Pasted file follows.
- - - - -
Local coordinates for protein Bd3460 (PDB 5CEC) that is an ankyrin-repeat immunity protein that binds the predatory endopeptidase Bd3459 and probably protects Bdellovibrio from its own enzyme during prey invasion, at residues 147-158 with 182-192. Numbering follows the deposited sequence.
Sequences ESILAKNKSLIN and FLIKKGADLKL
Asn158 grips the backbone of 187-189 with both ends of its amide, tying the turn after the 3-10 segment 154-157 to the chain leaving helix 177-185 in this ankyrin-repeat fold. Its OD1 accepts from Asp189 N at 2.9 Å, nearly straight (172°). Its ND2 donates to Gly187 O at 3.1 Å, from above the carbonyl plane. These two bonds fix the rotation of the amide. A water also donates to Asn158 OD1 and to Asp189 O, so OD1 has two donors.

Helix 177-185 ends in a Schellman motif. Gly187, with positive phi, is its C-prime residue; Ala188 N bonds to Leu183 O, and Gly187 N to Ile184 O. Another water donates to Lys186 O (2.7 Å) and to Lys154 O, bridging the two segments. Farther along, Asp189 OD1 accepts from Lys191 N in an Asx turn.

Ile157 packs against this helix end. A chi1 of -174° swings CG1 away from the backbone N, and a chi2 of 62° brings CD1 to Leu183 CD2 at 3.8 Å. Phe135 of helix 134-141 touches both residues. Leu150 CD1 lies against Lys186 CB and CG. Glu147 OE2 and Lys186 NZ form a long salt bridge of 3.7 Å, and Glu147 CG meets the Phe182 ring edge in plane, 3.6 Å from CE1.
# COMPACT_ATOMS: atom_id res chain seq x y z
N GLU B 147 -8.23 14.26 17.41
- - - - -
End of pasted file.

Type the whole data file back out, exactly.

Local coordinates for protein Bd3460 (PDB 5CEC) that is an ankyrin-repeat immunity protein that binds the predatory endopeptidase Bd3459 and probably protects Bdellovibrio from its own enzyme during prey invasion, at residues 147-158 with 182-192. Numbering follows the deposited sequence.
Sequences ESILAKNKSLIN and FLIKKGADLKL
Asn158 grips the backbone of 187-189 with both ends of its amide, tying the turn after the 3-10 segment 154-157 to the chain leaving helix 177-185 in this ankyrin-repeat fold. Its OD1 accepts from Asp189 N at 2.9 Å, nearly straight (172°). Its ND2 donates to Gly187 O at 3.1 Å, from above the carbonyl plane. These two bonds fix the rotation of the amide. A water also donates to Asn158 OD1 and to Asp189 O, so OD1 has two donors.

Helix 177-185 ends in a Schellman motif. Gly187, with positive phi, is its C-prime residue; Ala188 N bonds to Leu183 O, and Gly187 N to Ile184 O. Another water donates to Lys186 O (2.7 Å) and to Lys154 O, bridging the two segments. Farther along, Asp189 OD1 accepts from Lys191 N in an Asx turn.

Ile157 packs against this helix end. A chi1 of -174° swings CG1 away from the backbone N, and a chi2 of 62° brings CD1 to Leu183 CD2 at 3.8 Å. Phe135 of helix 134-141 touches both residues. Leu150 CD1 lies against Lys186 CB and CG. Glu147 OE2 and Lys186 NZ form a long salt bridge of 3.7 Å, and Glu147 CG meets the Phe182 ring edge in plane, 3.6 Å from CE1.
# COMPACT_ATOMS: atom_id res chain seq x y z
N GLU B 147 -8.23 14.26 17.41